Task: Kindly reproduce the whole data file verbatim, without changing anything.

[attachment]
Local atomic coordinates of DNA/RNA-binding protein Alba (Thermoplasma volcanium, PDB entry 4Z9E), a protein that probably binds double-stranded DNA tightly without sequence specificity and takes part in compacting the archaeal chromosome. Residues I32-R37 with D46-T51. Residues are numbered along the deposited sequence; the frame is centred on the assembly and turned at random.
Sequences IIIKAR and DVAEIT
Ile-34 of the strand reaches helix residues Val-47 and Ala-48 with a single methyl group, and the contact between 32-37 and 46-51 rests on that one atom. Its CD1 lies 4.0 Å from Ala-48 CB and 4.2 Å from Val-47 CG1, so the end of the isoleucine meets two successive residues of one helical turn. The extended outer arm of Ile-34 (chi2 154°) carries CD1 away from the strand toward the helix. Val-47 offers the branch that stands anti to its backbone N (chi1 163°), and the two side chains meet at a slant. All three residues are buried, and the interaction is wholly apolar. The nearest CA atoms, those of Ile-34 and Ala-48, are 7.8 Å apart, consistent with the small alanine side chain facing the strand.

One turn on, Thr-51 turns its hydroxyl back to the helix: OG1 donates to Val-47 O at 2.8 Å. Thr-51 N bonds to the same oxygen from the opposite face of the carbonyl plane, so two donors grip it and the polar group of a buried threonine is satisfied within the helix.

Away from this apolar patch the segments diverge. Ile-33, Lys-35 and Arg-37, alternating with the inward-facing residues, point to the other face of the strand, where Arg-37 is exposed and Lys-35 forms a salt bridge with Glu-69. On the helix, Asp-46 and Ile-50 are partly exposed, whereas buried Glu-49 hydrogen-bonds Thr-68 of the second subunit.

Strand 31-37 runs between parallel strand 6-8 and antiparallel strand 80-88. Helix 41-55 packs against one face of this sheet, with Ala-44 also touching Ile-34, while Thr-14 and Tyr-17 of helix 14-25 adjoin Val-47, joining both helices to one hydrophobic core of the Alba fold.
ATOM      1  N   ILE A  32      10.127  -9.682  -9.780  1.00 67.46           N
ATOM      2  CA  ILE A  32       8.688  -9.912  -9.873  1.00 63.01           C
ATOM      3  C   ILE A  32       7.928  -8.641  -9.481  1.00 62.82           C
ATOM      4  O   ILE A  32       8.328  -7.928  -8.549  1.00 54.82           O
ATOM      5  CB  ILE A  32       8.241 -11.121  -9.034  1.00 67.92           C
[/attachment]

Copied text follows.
Local atomic coordinates of DNA/RNA-binding protein Alba (Thermoplasma volcanium, PDB entry 4Z9E), a protein that probably binds double-stranded DNA tightly without sequence specificity and takes part in compacting the archaeal chromosome. Residues I32-R37 with D46-T51. Residues are numbered along the deposited sequence; the frame is centred on the assembly and turned at random.
Sequences IIIKAR and DVAEIT
Ile-34 of the strand reaches helix residues Val-47 and Ala-48 with a single methyl group, and the contact between 32-37 and 46-51 rests on that one atom. Its CD1 lies 4.0 Å from Ala-48 CB and 4.2 Å from Val-47 CG1, so the end of the isoleucine meets two successive residues of one helical turn. The extended outer arm of Ile-34 (chi2 154°) carries CD1 away from the strand toward the helix. Val-47 offers the branch that stands anti to its backbone N (chi1 163°), and the two side chains meet at a slant. All three residues are buried, and the interaction is wholly apolar. The nearest CA atoms, those of Ile-34 and Ala-48, are 7.8 Å apart, consistent with the small alanine side chain facing the strand.

One turn on, Thr-51 turns its hydroxyl back to the helix: OG1 donates to Val-47 O at 2.8 Å. Thr-51 N bonds to the same oxygen from the opposite face of the carbonyl plane, so two donors grip it and the polar group of a buried threonine is satisfied within the helix.

Away from this apolar patch the segments diverge. Ile-33, Lys-35 and Arg-37, alternating with the inward-facing residues, point to the other face of the strand, where Arg-37 is exposed and Lys-35 forms a salt bridge with Glu-69. On the helix, Asp-46 and Ile-50 are partly exposed, whereas buried Glu-49 hydrogen-bonds Thr-68 of the second subunit.

Strand 31-37 runs between parallel strand 6-8 and antiparallel strand 80-88. Helix 41-55 packs against one face of this sheet, with Ala-44 also touching Ile-34, while Thr-14 and Tyr-17 of helix 14-25 adjoin Val-47, joining both helices to one hydrophobic core of the Alba fold.
ATOM      1  N   ILE A  32      10.127  -9.682  -9.780  1.00 67.46           N
ATOM      2  CA  ILE A  32       8.688  -9.912  -9.873  1.00 63.01           C
ATOM      3  C   ILE A  32       7.928  -8.641  -9.481  1.00 62.82           C
ATOM      4  O   ILE A  32       8.328  -7.928  -8.549  1.00 54.82           O
ATOM      5  CB  ILE A  32       8.241 -11.121  -9.034  1.00 67.92           C